3. Time to go

It was another night and another disappointing performance by Brahim Diaz. The Spaniard should be the engine of this team given how pivotal the No.10 role is in the 4-2-3-1, but has been nothing more than liability for the majority of the season.

His good start to the campaign was cut short and after being out with Covid-19 for a while, he has failed to regain any form and has failed to produce a goal or assist for months now.

Given his performances it wouldn’t be a surprise if Paolo Maldini and co. were to cut his loan short and invest in an attacking midfielder – along with the return of Yacine Adli – that can change the course of the game.

4. Wide struggles

We’ve been used to seeing Alexis Saelemaekers struggle on that right flank this season, but Rafael Leao has joined the Belgian in finding things difficult as he failed to produce much against a Torino side that had put focus on keeping him quiet.

Despite Torino’s defensive effort it felt like the Portuguese wanted to take matters into his own hands instead of looking for the pass which led to nothing in the end and it was probably one of his worst games of the season.

As for Saelemaekers, it seems that the hard-working player that even progressed to improve his dribbling and overall game in the last year has just disappeared. Since the turn of the year he has been on the bench for a lot of the games and hasn’t really impressed when called upon.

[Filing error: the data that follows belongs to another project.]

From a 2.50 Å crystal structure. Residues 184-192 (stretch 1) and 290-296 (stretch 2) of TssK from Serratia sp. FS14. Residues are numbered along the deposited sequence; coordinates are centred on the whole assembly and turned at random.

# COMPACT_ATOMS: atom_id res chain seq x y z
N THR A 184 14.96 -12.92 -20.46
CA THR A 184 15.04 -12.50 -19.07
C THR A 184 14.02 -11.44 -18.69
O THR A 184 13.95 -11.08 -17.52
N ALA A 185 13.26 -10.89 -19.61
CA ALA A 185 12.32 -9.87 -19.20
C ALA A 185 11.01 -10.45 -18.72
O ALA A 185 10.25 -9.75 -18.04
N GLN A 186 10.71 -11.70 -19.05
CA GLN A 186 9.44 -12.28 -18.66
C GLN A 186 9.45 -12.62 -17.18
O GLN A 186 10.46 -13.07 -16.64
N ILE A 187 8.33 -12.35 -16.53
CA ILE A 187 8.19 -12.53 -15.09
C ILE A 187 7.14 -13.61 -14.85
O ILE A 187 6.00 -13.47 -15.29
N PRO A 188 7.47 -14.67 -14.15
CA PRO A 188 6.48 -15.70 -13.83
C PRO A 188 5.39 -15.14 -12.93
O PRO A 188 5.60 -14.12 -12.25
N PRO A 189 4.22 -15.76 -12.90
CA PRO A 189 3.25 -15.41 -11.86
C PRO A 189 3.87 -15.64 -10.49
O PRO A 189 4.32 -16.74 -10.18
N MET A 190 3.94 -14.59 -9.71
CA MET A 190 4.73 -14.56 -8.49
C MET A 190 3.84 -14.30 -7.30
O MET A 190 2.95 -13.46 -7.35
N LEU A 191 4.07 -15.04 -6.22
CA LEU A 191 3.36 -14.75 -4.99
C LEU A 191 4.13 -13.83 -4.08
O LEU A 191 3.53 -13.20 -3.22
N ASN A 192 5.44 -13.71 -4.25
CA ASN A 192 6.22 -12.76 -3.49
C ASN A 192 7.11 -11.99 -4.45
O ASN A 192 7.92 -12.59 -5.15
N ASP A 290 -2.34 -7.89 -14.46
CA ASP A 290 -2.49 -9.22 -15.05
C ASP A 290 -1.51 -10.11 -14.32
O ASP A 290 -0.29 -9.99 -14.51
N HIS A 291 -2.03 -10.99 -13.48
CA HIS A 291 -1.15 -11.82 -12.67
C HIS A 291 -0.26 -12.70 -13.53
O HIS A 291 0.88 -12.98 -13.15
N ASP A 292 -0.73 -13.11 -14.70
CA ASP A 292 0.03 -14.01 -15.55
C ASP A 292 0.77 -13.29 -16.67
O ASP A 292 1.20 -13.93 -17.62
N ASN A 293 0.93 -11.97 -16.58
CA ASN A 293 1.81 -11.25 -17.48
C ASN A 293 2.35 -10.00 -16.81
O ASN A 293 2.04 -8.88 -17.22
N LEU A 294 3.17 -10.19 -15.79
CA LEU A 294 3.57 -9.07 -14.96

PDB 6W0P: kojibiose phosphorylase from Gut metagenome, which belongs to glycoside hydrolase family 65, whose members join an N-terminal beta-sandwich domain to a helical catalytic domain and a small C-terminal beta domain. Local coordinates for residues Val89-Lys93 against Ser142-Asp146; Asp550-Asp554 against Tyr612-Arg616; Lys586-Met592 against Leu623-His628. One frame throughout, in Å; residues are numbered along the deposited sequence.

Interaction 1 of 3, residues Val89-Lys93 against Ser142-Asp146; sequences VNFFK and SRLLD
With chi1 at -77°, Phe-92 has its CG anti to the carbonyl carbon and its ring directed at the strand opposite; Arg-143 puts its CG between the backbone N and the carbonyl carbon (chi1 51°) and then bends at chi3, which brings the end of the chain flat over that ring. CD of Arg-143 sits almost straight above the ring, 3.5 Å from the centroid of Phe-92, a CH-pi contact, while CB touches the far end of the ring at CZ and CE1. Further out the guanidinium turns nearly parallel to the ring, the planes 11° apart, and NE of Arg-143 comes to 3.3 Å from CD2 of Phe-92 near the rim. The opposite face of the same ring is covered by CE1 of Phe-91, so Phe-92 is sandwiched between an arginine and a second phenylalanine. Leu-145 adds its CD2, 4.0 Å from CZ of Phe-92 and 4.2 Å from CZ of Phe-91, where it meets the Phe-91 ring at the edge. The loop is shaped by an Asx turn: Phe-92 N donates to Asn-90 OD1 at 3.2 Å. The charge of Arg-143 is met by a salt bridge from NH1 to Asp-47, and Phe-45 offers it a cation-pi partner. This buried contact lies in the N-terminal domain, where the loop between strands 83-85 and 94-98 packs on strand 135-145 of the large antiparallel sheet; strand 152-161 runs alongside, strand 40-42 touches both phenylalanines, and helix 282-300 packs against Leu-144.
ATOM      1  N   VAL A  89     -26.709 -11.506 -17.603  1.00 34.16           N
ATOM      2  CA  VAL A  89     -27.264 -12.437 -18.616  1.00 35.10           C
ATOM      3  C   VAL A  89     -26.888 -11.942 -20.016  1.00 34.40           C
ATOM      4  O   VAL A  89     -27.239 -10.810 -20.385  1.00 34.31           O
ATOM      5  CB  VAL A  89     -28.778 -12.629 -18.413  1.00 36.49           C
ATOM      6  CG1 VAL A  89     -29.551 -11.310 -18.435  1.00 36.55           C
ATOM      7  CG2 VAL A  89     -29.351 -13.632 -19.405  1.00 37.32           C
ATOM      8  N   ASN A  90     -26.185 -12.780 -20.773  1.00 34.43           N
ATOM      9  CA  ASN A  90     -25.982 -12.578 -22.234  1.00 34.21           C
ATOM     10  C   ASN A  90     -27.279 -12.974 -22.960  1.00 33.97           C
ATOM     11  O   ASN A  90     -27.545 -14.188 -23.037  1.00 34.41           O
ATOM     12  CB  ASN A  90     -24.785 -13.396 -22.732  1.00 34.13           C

One of his previous strength was his sacrificial attitude but towards the end of games he has been misplacing a lot of passes and failing to run and recover his position, which is a worrying sight. It’s no wonder that with the way Messias and Alexis are playing that transfer rumours for that role started in January and have never stopped.

5. Questions of the coach

Stefano Pioli has done wonders since he joined Milan and has made the most out of the tough situations he has been in. A lot of promising players have turned into great players since his arrival, and from a results point of view the improvement since 2019-20 is there for all to see.

However, it must be noted that in hand with that success also comes to failure to beat teams in the bottom half of the table that prefer sitting deep and waiting to grab their chances on the counter.

Pioli’s Milan are heavily dependant on Rafael Leao and Theo Hernandez to cause a lot of damage on that left flank, but playing against sides that like to sit back the two are left with little to work with.